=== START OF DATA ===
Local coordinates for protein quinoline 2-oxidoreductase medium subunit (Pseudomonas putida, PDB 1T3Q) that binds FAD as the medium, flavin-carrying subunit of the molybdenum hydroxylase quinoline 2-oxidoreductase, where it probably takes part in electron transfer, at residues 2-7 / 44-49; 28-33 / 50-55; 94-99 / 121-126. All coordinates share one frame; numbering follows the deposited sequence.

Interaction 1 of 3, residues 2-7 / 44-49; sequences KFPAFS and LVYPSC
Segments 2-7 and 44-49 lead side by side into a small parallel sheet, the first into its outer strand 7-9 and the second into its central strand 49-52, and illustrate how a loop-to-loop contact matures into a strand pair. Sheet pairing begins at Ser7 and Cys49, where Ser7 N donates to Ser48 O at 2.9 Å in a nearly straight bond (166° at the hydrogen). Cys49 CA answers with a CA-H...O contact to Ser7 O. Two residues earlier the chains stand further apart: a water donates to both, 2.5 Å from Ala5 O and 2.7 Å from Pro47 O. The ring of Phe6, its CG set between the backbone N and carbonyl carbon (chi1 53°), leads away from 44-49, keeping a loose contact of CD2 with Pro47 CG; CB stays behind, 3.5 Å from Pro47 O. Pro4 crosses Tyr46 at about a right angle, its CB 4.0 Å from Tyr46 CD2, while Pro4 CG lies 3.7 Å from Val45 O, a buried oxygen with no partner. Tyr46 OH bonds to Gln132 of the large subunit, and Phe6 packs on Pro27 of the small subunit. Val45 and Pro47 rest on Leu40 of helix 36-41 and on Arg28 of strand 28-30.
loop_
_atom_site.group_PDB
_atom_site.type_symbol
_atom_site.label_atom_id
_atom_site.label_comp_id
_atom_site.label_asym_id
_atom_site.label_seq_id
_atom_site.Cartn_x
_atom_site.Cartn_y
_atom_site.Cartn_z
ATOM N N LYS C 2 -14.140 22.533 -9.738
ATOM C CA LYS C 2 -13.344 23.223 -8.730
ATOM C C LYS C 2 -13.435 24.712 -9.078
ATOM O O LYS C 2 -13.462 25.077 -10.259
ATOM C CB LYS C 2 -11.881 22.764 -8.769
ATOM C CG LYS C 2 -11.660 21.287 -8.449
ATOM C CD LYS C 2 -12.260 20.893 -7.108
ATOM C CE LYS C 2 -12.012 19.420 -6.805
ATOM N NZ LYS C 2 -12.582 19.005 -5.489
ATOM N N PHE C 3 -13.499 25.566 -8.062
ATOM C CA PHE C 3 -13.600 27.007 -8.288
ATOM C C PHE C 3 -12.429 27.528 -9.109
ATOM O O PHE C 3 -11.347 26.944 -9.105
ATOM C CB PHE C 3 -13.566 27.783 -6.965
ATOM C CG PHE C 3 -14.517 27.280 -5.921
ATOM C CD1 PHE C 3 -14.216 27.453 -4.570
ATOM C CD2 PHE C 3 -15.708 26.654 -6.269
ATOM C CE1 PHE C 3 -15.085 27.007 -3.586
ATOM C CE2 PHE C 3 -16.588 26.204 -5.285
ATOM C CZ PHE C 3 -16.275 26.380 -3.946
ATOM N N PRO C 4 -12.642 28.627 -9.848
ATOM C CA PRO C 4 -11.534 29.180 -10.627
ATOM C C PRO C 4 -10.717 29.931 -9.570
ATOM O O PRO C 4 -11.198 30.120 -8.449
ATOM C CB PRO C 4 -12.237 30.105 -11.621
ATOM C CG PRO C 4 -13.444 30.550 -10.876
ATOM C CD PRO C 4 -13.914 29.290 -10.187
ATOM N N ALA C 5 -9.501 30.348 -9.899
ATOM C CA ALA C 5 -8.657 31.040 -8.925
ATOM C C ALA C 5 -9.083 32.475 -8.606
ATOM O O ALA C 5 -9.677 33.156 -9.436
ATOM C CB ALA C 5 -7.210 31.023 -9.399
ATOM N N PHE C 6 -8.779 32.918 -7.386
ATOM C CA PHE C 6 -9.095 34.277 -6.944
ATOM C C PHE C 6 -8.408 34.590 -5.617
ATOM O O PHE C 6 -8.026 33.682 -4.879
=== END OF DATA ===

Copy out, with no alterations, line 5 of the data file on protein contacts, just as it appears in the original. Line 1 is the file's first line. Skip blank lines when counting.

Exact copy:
_atom_site.group_PDB